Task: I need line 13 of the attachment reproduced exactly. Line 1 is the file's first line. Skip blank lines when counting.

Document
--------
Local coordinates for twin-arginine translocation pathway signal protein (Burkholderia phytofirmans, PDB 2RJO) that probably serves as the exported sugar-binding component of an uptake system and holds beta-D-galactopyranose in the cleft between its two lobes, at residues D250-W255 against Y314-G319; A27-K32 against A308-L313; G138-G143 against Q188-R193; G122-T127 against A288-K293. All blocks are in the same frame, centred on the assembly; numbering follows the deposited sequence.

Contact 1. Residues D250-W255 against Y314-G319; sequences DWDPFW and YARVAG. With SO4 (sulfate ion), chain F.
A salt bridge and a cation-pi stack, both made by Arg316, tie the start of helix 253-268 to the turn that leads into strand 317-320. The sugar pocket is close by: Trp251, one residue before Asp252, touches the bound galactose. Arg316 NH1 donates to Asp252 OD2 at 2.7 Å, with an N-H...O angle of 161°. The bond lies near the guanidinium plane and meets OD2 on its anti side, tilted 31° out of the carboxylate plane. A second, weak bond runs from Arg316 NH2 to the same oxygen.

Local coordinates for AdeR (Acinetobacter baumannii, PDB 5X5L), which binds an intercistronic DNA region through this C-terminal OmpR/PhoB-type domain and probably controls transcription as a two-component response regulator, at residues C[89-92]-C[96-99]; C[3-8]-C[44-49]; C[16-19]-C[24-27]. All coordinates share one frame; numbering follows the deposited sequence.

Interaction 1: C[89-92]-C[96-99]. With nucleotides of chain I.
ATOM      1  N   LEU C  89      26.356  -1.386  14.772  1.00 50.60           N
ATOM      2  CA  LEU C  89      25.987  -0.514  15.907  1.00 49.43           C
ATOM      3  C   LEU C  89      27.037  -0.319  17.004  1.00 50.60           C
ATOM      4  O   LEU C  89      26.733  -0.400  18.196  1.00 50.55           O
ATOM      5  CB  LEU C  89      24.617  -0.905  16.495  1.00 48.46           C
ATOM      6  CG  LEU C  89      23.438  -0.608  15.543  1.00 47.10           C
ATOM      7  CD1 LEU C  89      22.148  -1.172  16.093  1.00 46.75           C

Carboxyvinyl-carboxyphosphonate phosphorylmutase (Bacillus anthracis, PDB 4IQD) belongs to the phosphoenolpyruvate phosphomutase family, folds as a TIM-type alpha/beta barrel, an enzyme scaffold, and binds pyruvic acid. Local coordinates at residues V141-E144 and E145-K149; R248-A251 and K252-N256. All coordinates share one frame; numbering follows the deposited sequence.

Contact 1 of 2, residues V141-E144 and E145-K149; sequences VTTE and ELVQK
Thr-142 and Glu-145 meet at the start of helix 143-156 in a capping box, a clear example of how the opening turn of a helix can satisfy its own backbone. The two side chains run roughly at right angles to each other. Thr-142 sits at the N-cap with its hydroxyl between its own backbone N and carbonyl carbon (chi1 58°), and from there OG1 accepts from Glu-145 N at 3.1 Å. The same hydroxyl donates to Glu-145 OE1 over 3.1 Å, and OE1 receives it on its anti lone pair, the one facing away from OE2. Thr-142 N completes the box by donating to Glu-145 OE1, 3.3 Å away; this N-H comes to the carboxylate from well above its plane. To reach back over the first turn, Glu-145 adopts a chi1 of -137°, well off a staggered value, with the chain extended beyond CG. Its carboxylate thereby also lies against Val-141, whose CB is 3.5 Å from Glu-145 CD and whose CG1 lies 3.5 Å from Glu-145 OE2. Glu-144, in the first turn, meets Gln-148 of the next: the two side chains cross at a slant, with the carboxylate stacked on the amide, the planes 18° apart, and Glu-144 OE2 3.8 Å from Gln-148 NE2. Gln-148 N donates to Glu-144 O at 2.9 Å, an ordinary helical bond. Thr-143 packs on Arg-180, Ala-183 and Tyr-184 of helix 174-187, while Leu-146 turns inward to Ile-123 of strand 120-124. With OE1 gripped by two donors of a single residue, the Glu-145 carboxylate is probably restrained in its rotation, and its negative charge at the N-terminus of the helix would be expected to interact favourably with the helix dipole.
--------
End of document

Carboxyvinyl-carboxyphosphonate phosphorylmutase (Bacillus anthracis, PDB 4IQD) belongs to the phosphoenolpyruvate phosphomutase family, folds as a TIM-type alpha/beta barrel, an enzyme scaffold, and binds pyruvic acid. Local coordinates at residues V141-E144 and E145-K149; R248-A251 and K252-N256. All coordinates share one frame; numbering follows the deposited sequence.